Both measures failed at the ballot box but the OCA succeeded in diverting critical LGBTQ advocacy resources away from furthering gay rights initiatives. And OCA’s grassroots campaigning across the state resulted in over two dozen cities and counties voting to bar LGBTQ Oregonians from seeking non-discrimination protections.
The urban progressives strike back
The rollercoaster ride of gay rights initiatives that characterizes Oregon politics in the last three decades is largely due to a public and contentious battle between conservative voters and progressive elected officials (representing largely urban interests.)
It was a pro-gay rights governor who kickstarted the OCA’s anti-gay efforts. In 1992 a state appellate court overturned Measure 8 and one year later state legislators made it illegal to “single out citizens or groups of citizens on account of sexual orientation” rendering moot the city and county-based anti-gay ordinances.
In 2004 Oregonians voted to ban same-sex marriage in the state. Soon after state legislators passed sweeping domestic partner legislation (sponsored by Brown), giving LGBTQ Oregonians the same statewide rights and benefits as heterosexual married couples.
When members of the LGBTQ community went to court to overturn the state’s marriage ban in 2014, state officials declined to defend the law in court—hastening its removal.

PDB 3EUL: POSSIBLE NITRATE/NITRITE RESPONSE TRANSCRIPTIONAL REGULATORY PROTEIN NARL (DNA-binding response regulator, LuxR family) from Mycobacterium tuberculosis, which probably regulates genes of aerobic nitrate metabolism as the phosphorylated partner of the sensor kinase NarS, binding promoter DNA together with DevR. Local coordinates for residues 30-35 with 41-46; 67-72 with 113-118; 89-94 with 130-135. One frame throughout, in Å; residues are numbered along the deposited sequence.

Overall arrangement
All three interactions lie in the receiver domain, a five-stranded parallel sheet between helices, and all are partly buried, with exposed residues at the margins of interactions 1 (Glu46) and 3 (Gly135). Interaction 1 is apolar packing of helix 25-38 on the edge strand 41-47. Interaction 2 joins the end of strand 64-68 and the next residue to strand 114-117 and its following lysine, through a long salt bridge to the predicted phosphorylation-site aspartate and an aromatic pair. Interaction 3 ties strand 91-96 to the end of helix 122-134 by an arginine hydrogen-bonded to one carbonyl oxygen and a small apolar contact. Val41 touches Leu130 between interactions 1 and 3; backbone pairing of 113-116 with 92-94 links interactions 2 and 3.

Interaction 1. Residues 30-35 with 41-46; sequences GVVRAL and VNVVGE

As these battles between deeply homophobic organizations and fiercely progressive gay rights efforts were taking place, Oregon emerged as a pioneer state for LGBTQ elected officials.
Oregon: a state of LGBTQ ‘firsts’
The state is home to the nation’s first openly gay mayor of a top-30 city (Sam Adams, Portland); the first openly transgender mayor (Stu Rasmussen, Silverton); and the first openly LGBTQ Speaker (Tina Kotek).
In fact, her historic ascendancy as the first openly LGBTQ governor to serve is not Kate Brown’s first “first.” In 2008 she became the first openly LGBTQ to win a statewide election for Secretary of State.
Against this backdrop, then, Brown’s promotion to governor seems to be par for the course in Oregon’s colorful history on gay rights.
That leaves us to ponder the implications of this historic occasion.
How will Brown fare at the polls come 2016 when she sits for special election? Will LGBTQ Oregonians secure additional policy protections as a result of the Brown-Kotek legislative powerhouse? To what degree will this partnership position Oregon as a national leader in gay rights? This has yet to be played out.
In the meantime, tensions are still percolating within the state’s more conservative communities. It was, remember, Oregon that made national headlines when a bakery refused to make a cake for a gay couple’s wedding.
What is clear, however, is that Brown’s appointment, in concert with both her open and proud identification as bisexual and the many recent political gains for LGBTQ individuals nationwide, solidifies a new era of possibilities for those who identify and support LGBTQ efforts.
That Brown’s sexuality is even described as historic, rather than abhorrent (as it likely would have been a handful of decades ago), speaks volumes about the shift American public opinion has made.